Jacobs continues with some considerations of textual criticism by treating of the process of Masoretic emendation, which has proved acceptable and even desirable. This acceptability itself negates the idea, most ably expounded by Maimonides, of the perfection and immutability of the written text of the Torah; from which Jacobs concludes ‘there is nothing to deter the faithful Jew from accepting the principle of textual criticism’. He is aware that ‘to talk about ‘reconciling’ the Maimonidean idea and the Documentary Hypothesis […]is futile, for you cannot reconcile two contradictory theories. But to say this is not to preclude the possibility of a synthesis between the old knowledge and the new knowledge’. .
Jacobs provides numerous examples from the Talmud and from other rabbinical writings indicating acceptance of the idea of Divine intervention in human affairs, with ‘God revealing his Will not alone to men but through men’. He concludes that, even if the Documentary Hypothesis is partly (or even entirely) correct, ‘God’s power is not lessened because He preferred to co-operate with His creatures in producing the Book of Books […] We hear the authentic voice of God speaking to us through the pages of the Bible […] and its message is in no way affected in that we can only hear that voice through the medium of human beings’.
The British newspaper, The Jewish Chronicle, took up the issue and turned it into a cause celebre which was reported in the national press, including The Times. When Jacobs wished to return to his pulpit at the New West End Synagogue Brodie vetoed his appointment. A number of members then left the New West End Synagogue to found the New London Synagogue.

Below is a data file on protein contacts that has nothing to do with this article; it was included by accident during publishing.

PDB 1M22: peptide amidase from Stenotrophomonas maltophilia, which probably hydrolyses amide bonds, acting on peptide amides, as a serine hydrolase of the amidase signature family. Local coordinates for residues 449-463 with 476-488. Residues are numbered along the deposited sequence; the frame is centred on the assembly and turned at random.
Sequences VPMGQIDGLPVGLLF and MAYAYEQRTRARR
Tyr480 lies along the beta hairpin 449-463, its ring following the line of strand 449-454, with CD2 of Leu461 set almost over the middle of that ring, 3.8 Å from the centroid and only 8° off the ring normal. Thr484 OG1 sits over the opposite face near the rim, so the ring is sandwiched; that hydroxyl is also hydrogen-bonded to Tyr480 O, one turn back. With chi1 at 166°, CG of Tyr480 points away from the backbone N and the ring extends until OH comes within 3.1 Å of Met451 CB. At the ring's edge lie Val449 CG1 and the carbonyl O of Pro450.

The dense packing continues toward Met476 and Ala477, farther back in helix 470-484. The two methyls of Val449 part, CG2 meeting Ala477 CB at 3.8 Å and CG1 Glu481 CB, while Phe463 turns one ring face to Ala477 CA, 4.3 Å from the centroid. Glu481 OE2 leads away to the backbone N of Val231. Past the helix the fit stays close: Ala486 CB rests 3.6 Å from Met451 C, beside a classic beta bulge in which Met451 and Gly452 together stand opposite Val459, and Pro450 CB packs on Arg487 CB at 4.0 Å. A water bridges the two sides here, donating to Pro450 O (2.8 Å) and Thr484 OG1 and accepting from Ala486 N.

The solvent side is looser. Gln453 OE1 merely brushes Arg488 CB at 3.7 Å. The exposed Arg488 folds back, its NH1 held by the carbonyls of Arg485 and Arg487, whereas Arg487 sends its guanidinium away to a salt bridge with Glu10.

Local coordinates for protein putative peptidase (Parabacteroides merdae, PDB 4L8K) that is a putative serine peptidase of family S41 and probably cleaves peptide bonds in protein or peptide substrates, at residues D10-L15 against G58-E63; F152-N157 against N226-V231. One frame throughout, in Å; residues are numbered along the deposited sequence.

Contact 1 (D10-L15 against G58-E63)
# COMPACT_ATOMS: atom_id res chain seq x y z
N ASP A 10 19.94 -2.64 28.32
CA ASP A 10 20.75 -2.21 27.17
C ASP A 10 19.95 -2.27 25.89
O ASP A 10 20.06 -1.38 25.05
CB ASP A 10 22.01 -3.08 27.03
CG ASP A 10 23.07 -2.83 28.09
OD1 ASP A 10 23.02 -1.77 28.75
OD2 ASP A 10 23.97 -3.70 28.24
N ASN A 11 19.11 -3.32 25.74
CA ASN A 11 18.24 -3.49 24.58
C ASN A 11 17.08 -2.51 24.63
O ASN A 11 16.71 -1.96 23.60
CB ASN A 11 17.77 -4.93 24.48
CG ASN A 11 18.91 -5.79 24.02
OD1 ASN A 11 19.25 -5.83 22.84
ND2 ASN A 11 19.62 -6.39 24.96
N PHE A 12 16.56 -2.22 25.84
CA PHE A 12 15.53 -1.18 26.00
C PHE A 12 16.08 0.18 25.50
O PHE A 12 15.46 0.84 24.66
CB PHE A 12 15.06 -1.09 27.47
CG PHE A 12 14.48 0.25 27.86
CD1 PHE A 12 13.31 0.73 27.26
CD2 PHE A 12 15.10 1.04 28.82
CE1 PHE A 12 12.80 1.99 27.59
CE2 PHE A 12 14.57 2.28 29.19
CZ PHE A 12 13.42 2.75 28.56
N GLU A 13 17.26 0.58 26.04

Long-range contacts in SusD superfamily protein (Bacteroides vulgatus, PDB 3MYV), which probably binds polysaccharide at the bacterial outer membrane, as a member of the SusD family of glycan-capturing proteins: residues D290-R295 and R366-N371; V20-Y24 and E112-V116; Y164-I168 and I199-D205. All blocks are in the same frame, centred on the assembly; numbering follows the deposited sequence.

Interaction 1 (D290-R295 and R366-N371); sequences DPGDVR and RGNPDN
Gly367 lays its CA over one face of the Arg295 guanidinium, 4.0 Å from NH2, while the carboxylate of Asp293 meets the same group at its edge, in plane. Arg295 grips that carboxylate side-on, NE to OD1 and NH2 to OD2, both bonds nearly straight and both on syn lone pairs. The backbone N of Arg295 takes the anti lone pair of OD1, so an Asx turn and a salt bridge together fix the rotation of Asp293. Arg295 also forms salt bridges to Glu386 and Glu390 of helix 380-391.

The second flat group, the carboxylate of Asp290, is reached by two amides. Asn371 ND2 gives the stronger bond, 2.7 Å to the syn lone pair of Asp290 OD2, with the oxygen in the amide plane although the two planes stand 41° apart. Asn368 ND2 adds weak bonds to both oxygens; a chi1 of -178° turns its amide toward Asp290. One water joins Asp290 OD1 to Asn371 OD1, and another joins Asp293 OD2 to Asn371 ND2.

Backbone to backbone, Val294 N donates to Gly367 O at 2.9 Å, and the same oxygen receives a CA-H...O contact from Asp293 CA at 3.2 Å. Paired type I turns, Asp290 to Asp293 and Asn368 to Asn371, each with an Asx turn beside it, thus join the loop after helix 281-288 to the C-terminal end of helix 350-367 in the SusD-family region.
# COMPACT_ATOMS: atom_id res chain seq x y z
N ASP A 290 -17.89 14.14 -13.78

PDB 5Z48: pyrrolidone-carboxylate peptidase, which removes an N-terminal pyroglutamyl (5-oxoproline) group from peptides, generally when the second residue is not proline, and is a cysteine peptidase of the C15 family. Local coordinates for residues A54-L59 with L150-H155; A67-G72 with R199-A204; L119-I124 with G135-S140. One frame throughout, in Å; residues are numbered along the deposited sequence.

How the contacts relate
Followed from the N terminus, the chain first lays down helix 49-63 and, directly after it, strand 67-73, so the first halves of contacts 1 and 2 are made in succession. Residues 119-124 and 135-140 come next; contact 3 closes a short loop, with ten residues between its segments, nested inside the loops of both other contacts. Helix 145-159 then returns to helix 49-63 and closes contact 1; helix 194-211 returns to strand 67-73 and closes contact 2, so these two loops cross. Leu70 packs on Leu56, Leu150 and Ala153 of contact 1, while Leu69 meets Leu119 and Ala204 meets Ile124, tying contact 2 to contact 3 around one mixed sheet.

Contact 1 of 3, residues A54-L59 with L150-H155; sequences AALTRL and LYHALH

While holding the position of Rabbi at the New London Synagogue, Dr. Jacobs was also for many years Lecturer in Talmud and Zohar at the Leo Baeck College, a rabbinical college preparing students to serve as Conservative, Reform and Liberal rabbis in the UK and Europe. Rabbi Jacobs served as Chairman of the Academic Committee for some years.
Since the founding of the New London Synagogue, Jacobs and the Masorti movement were subject to consistent hostility from Orthodox British Jewish institutions. On his 83rd birthday, in the Bournemouth (Orthodox) synagogue on the sabbath before his granddaughter's wedding, Jacobs was not provided the honour of an aliyah customarily given to the father of the bride, which gave rise to heated correspondence in the Jewish press including accusations of pettiness and vindictiveness. The Chief Rabbi, Sir Jonathan Sacks, and the head of the London Beth Din, Dayan Chanoch Ehrentreu, responded that, because of what they considered to be Jacobs's heretical beliefs, "they believed that had Jacobs uttered the words 'Our God […] who gave us the Torah of truth […] ', he would have made a false statement.
In December 2005, a poll by the Jewish Chronicle of its subscribers, in which 2000 readers made their nominations, voted Jacobs the 'greatest British Jew' in the community's 350-year history in England. Jacobs commented 'I feel greatly honoured - and rather daft.' A criticism levelled at the poll, was that the Jewish Chronicle has always championed Louis Jacobs, and non orthodox causes, and subscribers would have subscribed to those views. Nevertheless, the story that Louis Jacobs had been nominated greatest British Jew, received wide press coverage in Britain.
A few months before his death he donated his great book collection to the Leopold Muller Memorial Library at the Oxford Centre for Hebrew and Jewish Studies.